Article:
Bluecasting’s Bluespamming Blasted by Internet Security Industry
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Bluecasting has been defending their bluetooth Bluecasting practices, which I, and many of you, believe is nothing but tarted up bluespamming, or bluejacking.

Most recently, here, Bluecasting showed up to defend its actions, saying that “by making your handset discoverable you are permissioning ANYONE to send you something” – in otherwords, the “she asked for it” defense.


Now others are starting to take notice of Bluecasting’s practices, and labelling them “dangerous”.

The problem, says industry experts, is that it teaches users bad habits. Just like we don’t want people who receive spam to click links in the spam, we don’t want people who receive requests to send files on their bluetooth-enabled devices to start blindly accepting them.

Says Patrick Runald, a senior consultant with security company F-Secure “This is dangerous from a user behavior point of view. We’re trying to tell people not to accept things on their phones if they are beamed at them. All mobile viruses rely on the users accepting them in order to spread.”

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Moreover, once the connection is established, the sender, in this case Bluecasting, may send you other things as well, and even have access to files and data already on your device, such as addresses, personal files, and more.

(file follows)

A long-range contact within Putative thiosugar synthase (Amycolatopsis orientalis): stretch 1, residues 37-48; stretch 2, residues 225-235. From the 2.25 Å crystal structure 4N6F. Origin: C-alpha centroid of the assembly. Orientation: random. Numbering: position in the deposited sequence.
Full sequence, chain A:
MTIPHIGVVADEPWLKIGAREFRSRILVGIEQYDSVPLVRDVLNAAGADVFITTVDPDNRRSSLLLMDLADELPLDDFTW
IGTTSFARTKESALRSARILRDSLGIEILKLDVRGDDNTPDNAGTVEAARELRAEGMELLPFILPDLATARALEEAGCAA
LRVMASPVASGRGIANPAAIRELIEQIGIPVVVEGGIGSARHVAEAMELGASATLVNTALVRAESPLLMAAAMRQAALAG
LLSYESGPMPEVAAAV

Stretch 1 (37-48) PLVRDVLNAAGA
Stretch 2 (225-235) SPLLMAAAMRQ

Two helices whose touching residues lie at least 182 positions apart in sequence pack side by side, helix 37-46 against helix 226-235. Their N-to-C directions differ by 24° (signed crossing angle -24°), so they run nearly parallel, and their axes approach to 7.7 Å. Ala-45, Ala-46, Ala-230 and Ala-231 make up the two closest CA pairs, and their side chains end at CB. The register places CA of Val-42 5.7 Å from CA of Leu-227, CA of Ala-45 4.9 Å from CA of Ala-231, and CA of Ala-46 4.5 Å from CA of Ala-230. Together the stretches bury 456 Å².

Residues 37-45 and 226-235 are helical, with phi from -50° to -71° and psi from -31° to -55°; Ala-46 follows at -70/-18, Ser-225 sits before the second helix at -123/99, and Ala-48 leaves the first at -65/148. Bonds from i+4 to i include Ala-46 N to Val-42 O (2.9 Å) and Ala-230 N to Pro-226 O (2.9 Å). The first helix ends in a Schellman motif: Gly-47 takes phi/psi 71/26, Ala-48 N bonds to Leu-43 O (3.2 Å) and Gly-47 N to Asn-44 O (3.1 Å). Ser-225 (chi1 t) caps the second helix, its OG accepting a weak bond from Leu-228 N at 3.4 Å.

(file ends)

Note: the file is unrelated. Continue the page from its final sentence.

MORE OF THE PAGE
Responds Bluecasting’s Alasdair Scott, in his response here defending their actions, having your bluetooth device discoverable is “like putting your number in the phone book.” Meaning if it’s there, they have a right to abuse it.

To see the full article with Scott’s defense, and many readers’ responses, see here.

 

No Paywall Here!
The Internet Patrol is and always has been free. We don't hide our articles behind a paywall, or restrict the number of articles you can read in a month if you don't give us money. That said, it does cost us money to run the site, so if something you read here was helpful or useful, won't you consider donating something to help keep the Internet Patrol free?
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